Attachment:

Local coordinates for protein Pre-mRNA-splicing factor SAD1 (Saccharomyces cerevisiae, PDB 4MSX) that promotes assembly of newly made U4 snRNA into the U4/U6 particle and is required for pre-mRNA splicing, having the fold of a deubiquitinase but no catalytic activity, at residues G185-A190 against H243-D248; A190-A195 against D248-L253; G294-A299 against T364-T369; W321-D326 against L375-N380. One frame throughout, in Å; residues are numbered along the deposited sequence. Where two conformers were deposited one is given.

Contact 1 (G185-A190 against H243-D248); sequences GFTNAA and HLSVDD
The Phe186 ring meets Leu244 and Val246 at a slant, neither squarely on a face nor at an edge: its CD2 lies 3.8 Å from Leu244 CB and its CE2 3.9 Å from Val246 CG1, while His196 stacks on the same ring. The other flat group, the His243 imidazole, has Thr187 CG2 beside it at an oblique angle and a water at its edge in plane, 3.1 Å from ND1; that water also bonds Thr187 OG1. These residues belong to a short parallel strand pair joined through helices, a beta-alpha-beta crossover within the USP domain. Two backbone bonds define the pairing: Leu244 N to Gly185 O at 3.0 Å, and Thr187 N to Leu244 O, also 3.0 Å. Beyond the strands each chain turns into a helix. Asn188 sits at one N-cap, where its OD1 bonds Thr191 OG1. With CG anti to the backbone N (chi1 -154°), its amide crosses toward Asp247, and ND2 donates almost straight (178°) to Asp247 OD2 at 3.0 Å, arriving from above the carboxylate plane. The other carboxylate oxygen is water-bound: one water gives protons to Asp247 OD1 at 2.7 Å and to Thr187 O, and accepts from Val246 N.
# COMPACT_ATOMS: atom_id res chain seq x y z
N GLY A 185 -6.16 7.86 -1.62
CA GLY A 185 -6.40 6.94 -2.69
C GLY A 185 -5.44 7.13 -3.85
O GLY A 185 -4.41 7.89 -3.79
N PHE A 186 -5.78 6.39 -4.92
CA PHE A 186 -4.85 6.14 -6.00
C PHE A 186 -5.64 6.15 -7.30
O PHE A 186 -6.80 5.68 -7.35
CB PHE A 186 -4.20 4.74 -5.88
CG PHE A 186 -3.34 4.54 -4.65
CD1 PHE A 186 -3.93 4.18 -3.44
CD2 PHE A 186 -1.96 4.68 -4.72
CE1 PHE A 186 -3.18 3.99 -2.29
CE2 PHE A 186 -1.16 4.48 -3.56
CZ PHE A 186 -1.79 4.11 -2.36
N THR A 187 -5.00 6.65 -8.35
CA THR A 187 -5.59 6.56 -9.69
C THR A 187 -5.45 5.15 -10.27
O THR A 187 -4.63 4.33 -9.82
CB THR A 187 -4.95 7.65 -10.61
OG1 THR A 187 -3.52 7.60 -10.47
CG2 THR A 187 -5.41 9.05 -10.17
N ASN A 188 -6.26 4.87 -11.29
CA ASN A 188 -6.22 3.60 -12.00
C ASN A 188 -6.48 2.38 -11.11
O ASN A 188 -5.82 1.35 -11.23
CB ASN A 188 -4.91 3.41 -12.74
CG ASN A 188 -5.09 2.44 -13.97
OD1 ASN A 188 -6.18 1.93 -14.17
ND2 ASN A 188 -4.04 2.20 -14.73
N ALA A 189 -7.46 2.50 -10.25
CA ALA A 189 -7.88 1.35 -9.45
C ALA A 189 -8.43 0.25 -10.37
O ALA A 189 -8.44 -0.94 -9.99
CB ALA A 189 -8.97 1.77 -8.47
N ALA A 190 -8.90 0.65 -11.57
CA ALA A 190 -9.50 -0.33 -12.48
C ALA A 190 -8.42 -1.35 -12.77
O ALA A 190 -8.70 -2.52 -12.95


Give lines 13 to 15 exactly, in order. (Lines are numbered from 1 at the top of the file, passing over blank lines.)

CB PHE A 186 -4.20 4.74 -5.88
CG PHE A 186 -3.34 4.54 -4.65
CD1 PHE A 186 -3.93 4.18 -3.44